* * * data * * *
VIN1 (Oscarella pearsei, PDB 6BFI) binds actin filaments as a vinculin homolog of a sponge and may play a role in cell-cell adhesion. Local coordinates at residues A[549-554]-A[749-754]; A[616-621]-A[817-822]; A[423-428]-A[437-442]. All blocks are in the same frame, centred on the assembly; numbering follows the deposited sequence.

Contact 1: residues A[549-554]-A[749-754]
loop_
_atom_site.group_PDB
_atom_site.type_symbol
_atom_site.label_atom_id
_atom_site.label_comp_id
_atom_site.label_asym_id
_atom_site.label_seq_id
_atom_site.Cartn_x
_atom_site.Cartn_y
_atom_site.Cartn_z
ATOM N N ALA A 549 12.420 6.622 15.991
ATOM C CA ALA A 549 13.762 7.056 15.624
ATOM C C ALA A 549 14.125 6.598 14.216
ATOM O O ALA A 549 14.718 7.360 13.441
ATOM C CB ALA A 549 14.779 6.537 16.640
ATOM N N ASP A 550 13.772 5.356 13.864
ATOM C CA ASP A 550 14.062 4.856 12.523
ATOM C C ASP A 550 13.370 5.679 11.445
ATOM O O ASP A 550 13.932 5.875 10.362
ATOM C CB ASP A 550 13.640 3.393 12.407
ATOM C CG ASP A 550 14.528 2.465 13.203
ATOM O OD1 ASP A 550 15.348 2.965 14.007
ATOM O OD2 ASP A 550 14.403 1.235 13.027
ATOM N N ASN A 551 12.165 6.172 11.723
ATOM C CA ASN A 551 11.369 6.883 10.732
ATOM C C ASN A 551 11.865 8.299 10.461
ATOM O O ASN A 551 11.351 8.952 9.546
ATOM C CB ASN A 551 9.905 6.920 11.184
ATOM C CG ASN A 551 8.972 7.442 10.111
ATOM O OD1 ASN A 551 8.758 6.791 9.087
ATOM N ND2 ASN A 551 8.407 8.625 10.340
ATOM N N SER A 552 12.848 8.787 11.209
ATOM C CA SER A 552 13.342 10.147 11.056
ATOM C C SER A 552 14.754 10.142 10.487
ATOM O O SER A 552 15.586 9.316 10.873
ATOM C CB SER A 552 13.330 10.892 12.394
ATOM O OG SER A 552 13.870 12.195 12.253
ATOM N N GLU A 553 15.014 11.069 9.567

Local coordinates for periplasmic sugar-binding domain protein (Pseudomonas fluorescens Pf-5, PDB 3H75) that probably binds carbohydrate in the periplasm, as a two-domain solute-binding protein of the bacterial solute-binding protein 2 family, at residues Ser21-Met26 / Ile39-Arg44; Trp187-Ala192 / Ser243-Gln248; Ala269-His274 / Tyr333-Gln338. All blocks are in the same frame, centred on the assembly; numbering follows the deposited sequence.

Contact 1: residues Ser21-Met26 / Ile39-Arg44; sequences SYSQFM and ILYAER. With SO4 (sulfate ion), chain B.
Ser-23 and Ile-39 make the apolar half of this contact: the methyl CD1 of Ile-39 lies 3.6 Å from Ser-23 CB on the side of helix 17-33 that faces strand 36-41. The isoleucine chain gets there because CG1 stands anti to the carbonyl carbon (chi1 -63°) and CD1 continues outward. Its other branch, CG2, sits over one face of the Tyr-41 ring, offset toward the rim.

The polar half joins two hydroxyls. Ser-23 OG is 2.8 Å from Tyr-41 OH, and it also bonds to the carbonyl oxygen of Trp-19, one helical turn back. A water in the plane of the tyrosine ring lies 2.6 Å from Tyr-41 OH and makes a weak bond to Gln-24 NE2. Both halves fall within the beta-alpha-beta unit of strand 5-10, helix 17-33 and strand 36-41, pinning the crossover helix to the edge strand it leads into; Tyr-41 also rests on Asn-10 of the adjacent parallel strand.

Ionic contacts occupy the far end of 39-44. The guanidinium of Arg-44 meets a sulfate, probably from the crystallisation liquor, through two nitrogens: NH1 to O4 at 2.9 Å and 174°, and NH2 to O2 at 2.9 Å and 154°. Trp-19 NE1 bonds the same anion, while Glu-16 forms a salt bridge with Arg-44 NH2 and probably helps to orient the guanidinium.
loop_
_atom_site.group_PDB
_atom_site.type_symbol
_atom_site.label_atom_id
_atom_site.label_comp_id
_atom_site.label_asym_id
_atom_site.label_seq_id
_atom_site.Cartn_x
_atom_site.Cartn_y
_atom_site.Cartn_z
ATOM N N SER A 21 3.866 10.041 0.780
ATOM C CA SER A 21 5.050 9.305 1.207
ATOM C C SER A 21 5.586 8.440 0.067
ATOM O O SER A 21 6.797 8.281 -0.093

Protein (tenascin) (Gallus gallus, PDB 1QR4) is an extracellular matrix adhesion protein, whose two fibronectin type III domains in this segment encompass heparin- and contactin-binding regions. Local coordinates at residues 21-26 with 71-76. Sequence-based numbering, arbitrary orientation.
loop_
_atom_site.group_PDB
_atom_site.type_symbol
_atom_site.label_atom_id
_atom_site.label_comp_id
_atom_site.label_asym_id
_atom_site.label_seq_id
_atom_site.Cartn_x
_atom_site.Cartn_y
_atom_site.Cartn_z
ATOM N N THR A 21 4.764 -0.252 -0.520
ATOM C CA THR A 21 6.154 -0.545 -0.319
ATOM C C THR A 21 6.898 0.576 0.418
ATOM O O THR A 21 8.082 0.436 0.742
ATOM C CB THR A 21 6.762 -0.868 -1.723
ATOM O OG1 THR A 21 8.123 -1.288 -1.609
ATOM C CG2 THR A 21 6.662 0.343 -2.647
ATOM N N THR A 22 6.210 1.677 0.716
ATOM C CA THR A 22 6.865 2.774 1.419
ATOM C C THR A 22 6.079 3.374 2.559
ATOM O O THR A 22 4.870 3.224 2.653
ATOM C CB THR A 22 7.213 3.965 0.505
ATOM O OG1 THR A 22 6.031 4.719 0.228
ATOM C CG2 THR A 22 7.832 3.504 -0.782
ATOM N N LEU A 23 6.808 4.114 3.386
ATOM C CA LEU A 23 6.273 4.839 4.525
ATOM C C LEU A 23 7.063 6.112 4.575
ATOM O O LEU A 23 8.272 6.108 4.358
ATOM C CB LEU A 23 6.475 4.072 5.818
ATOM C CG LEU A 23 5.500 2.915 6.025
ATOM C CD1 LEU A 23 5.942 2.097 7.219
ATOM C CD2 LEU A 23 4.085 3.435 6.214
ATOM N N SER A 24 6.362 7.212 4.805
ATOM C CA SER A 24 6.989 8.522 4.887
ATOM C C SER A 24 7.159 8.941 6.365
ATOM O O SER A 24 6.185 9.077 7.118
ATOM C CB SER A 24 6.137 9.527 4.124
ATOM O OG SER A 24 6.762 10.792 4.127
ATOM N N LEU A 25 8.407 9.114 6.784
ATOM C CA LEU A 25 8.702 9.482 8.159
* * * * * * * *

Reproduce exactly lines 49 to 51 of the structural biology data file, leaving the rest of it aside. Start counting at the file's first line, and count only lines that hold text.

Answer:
_atom_site.label_atom_id
_atom_site.label_comp_id
_atom_site.label_asym_id